Peacock Butterfly Facts
- For many reasons, this stunning Lepidoptera most frequently goes by the common name of the Peacock Butterfly. Yet, the beautiful butterfly also has another, general name it’s known by. That’s because it’s also often referred to as the European peacock.
- Among professionals, such as researchers, however, it’s better known by its technical name. Fortunately for the rest of us, though, that’s a much simpler to pronounce term than most such terms. That’s due to the fact that it bears the official name of Aglais io.
- It received that official moniker due to the efforts of the renowned Swedish researcher, Carl Linnaeus. He recorded the first official recognition of the invertebrate as a separate and distinct species. This scientifically noteworthy deed occurred in 1758.
- Entomologists originally classified it as the sole member of the genus Inachis. Subsequent research, however, later reassigned it to another. Due to the efforts of later researchers, it’s now located in the genus Aglais, along with other related species.
- Thankfully, the work of Nature and evolution appears to be maintaining a population base that’s both stable and sufficient. This further seems to hold true throughout the entirety of its natural range. The IUCN, therefore, presently has no listing for it.
- The Peacock Butterfly nevertheless does face some potential threats to its existence. In this regard, it follows the pattern of most species on the plant. Habitat degradation or loss pose a potential danger. Its greatest threat, though, is likely climate change.
Peacock Butterfly Physical Description
Like many of its relatives, the remarkable Peacock Butterfly easily draws the eye of all those fortunate enough to encounter it. Unlike some of them, however, it merits that attention for more than just its distinctive appearance. It’s also has a respectable wingspan.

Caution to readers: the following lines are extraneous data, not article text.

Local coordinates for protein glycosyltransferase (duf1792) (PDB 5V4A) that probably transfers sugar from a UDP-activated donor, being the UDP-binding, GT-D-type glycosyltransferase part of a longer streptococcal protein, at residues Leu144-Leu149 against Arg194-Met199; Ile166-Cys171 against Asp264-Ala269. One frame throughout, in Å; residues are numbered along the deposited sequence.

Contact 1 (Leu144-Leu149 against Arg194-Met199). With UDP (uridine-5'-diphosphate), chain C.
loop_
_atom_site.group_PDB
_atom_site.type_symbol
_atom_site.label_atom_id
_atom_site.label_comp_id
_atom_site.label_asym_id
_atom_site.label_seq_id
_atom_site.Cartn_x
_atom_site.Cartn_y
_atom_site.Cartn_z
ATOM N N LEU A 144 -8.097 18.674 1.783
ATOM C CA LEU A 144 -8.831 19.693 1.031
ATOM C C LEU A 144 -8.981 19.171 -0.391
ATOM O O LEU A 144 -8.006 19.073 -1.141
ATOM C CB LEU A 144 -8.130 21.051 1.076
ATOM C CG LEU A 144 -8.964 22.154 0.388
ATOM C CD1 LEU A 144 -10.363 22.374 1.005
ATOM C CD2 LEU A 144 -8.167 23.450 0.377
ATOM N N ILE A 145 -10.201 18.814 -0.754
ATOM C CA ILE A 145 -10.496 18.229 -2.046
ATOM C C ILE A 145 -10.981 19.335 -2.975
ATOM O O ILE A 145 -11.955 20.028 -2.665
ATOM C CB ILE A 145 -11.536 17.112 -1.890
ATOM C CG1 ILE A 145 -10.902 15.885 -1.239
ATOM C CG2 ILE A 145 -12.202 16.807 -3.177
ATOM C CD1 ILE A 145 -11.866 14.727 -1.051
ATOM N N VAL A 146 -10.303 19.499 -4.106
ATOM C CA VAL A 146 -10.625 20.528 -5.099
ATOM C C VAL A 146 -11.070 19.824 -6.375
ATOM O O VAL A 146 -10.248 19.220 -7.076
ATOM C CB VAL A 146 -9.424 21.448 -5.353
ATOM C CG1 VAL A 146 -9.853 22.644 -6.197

It further differs from many of its kindred in yet another way. That’s due to the fact that the creature displays no noticeable degree of sexual dimorphism. Distinguishing the two genders, therefore, frequently presents a problem for the average amateur viewer.
Mature individuals of both sexes attain an average wingspan measuring between 2.0 – 2.2 in (50 – 55mm). Exceptional specimens occasionally occur, of course. Yet even these scattered individuals rarely exceed this by much. Various factors, including environment, affect this.
It’s the visual aspect of the wings of the stunning Lepidoptera that garner the most attention, though. The underneath of the wings typically displays a uniform light brown. This appears in random patterns of shades and swirls. Irregular darker lines also cross the hindwings.
The upperside, however, displays as vastly different. Here is where the Peacock Butterfly earns its name. The top part of the forewing shows red, with brown patches. It also shows black-gray edges. Eyespots, like those of peacocks, also appear on the edges of each wing.
- Kingdom: Animalia
- Phylum: Arthropoda
- Class: Insecta
- Order: Lepidoptera
- Family: Nymphalidae
- Genus: Aglais
- Species: A. io
Peacock Butterfly Distribution, Habitat, and Ecology
Fortunately for it, the visually dazzling Peacock Butterfly inhabits a comparatively broad swathe of the globe. This same range also happens to include regions already well known for their abundance of natural beauty. It therefore fits right in with its surroundings.
Indeed, this marvel of evolution evolved as native to most of the continent of Europe. Yet its range doesn’t simply stop there. That’s due to the fact that population groupings of this wondrous Arthropod also appear in temperate Asia. It’s further seen as far east as Japan.
Throughout the entirety of that range, though, it displays the same preferences in its choice of habitat. These, however, also remain comparatively broad. Populations of the beauty inhabit a wide range of locations, though all appear in areas of temperate conditions.
This flexibility also includes a range of altitudes. Concentrations of the invertebrate appear at altitudes ranging from lowland sections, to altitudes of up to 8,200 ft (2,500 m) above sea level. These include such locations as meadows, fields, pastures, woods, parks, and gardens.
Adult specimens of the Peacock Butterfly feed in much the same manner as other butterflies. These feed primarily on the nectar of various local plant species, such as dandelions, clover, and willows. Some also augment this by feeding on tree sap and rotten fruit.
Males tend to be territoral. Females, though, move over large areas. Females lay eggs in early spring, typically in batches of around 400. Its eye-spots deter most, though not all, avian predators. Rodents, however, are not bothered by these, and thus form its major predator.